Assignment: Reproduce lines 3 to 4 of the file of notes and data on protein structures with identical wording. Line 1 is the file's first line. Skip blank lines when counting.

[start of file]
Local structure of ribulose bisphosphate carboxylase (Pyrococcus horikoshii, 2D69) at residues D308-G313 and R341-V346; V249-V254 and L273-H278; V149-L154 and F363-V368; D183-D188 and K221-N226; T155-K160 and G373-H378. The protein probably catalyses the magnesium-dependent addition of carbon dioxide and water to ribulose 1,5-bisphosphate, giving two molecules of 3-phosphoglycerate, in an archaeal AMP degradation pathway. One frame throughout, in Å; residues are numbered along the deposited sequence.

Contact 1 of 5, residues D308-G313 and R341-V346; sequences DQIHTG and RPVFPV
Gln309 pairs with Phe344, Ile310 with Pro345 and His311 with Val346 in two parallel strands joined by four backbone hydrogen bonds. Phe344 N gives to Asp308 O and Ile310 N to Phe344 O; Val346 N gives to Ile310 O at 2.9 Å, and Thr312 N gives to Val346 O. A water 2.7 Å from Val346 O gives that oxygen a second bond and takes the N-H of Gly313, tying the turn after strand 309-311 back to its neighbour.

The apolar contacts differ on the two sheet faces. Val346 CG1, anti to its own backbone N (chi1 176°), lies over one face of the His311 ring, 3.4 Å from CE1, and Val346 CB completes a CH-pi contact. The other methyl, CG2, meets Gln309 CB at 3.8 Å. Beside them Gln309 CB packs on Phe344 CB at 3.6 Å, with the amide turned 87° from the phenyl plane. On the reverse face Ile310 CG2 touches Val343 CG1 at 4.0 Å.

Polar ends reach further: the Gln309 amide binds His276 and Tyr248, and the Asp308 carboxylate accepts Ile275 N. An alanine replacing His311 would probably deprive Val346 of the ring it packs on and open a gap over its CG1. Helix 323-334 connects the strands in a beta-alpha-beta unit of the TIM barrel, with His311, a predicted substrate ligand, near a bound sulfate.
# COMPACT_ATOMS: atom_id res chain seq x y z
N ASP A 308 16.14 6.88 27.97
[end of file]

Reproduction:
Gln309 pairs with Phe344, Ile310 with Pro345 and His311 with Val346 in two parallel strands joined by four backbone hydrogen bonds. Phe344 N gives to Asp308 O and Ile310 N to Phe344 O; Val346 N gives to Ile310 O at 2.9 Å, and Thr312 N gives to Val346 O. A water 2.7 Å from Val346 O gives that oxygen a second bond and takes the N-H of Gly313, tying the turn after strand 309-311 back to its neighbour.

The apolar contacts differ on the two sheet faces. Val346 CG1, anti to its own backbone N (chi1 176°), lies over one face of the His311 ring, 3.4 Å from CE1, and Val346 CB completes a CH-pi contact. The other methyl, CG2, meets Gln309 CB at 3.8 Å. Beside them Gln309 CB packs on Phe344 CB at 3.6 Å, with the amide turned 87° from the phenyl plane. On the reverse face Ile310 CG2 touches Val343 CG1 at 4.0 Å.